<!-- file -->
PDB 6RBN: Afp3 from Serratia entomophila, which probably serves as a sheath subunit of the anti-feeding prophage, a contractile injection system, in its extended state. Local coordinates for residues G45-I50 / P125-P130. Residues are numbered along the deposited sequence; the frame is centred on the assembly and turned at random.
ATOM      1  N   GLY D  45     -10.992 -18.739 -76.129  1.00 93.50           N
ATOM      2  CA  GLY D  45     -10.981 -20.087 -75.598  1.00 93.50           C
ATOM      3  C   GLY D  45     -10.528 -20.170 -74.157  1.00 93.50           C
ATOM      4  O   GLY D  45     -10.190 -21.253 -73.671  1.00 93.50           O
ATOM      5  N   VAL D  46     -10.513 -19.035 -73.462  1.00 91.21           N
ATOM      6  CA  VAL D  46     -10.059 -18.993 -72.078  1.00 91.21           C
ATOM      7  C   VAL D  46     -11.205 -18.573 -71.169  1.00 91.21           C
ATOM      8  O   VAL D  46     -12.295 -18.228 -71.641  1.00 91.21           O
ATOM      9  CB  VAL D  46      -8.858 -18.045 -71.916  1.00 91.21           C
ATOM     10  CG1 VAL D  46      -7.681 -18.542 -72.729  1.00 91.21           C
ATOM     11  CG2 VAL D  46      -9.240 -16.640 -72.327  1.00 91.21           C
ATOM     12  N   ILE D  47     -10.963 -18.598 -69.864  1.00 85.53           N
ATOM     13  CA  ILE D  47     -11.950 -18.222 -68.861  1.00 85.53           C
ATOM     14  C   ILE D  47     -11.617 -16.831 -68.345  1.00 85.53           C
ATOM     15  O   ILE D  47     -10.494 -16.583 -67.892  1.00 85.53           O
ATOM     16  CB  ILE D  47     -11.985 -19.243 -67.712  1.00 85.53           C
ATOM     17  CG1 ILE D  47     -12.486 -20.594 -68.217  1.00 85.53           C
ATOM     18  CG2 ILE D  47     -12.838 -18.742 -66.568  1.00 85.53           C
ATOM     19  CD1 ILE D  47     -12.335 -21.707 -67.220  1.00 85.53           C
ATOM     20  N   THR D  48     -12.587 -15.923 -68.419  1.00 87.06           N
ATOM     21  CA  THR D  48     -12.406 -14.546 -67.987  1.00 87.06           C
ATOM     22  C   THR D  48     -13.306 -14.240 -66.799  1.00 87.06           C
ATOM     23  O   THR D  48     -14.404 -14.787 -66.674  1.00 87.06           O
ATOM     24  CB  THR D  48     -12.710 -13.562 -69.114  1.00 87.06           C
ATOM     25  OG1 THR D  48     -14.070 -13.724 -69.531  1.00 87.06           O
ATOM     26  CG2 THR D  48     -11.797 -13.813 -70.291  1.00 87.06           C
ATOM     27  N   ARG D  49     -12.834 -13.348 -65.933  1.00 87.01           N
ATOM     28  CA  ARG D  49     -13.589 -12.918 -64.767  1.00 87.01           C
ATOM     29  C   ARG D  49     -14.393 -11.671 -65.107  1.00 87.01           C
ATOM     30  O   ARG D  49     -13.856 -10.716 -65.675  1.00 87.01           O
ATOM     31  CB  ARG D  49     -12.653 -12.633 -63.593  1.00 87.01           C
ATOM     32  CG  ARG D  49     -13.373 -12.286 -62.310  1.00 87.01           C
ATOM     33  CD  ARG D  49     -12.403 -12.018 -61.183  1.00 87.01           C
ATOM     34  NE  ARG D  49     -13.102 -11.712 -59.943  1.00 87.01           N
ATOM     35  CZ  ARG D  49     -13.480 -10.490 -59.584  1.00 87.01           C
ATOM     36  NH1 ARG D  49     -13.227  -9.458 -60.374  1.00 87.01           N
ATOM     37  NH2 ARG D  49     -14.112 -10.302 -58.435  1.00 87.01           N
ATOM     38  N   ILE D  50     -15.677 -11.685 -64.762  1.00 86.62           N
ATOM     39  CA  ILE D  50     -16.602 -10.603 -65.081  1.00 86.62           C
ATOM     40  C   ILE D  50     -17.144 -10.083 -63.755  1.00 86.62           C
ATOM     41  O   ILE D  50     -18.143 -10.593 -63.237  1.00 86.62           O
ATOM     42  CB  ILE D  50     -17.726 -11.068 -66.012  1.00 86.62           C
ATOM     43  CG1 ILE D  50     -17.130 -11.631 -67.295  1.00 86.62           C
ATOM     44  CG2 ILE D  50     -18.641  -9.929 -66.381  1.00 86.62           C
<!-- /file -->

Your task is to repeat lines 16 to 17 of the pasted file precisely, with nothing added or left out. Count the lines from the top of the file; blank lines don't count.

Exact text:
ATOM     15  O   ILE D  47     -10.494 -16.583 -67.892  1.00 85.53           O
ATOM     16  CB  ILE D  47     -11.985 -19.243 -67.712  1.00 85.53           C